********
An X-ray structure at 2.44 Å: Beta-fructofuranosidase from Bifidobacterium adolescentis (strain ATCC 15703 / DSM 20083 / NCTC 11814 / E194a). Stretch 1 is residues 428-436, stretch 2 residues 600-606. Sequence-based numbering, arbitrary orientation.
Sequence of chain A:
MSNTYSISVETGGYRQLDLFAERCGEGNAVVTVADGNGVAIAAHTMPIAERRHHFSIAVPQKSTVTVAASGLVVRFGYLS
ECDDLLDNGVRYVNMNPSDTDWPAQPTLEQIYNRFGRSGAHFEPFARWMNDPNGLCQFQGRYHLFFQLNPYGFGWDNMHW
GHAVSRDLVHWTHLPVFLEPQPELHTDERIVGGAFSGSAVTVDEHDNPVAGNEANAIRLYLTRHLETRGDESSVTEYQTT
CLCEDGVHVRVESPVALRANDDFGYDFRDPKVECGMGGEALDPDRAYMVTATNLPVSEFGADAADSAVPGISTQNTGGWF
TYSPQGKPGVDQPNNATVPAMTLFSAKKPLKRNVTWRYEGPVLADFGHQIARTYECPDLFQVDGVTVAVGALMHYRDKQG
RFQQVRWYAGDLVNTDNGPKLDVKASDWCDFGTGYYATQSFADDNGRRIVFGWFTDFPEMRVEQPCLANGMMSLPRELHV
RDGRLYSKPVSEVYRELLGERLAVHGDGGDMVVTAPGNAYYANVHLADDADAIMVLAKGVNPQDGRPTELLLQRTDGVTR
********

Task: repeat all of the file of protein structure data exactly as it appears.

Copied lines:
An X-ray structure at 2.44 Å: Beta-fructofuranosidase from Bifidobacterium adolescentis (strain ATCC 15703 / DSM 20083 / NCTC 11814 / E194a). Stretch 1 is residues 428-436, stretch 2 residues 600-606. Sequence-based numbering, arbitrary orientation.
Sequence of chain A:
MSNTYSISVETGGYRQLDLFAERCGEGNAVVTVADGNGVAIAAHTMPIAERRHHFSIAVPQKSTVTVAASGLVVRFGYLS
ECDDLLDNGVRYVNMNPSDTDWPAQPTLEQIYNRFGRSGAHFEPFARWMNDPNGLCQFQGRYHLFFQLNPYGFGWDNMHW
GHAVSRDLVHWTHLPVFLEPQPELHTDERIVGGAFSGSAVTVDEHDNPVAGNEANAIRLYLTRHLETRGDESSVTEYQTT
CLCEDGVHVRVESPVALRANDDFGYDFRDPKVECGMGGEALDPDRAYMVTATNLPVSEFGADAADSAVPGISTQNTGGWF
TYSPQGKPGVDQPNNATVPAMTLFSAKKPLKRNVTWRYEGPVLADFGHQIARTYECPDLFQVDGVTVAVGALMHYRDKQG
RFQQVRWYAGDLVNTDNGPKLDVKASDWCDFGTGYYATQSFADDNGRRIVFGWFTDFPEMRVEQPCLANGMMSLPRELHV
RDGRLYSKPVSEVYRELLGERLAVHGDGGDMVVTAPGNAYYANVHLADDADAIMVLAKGVNPQDGRPTELLLQRTDGVTR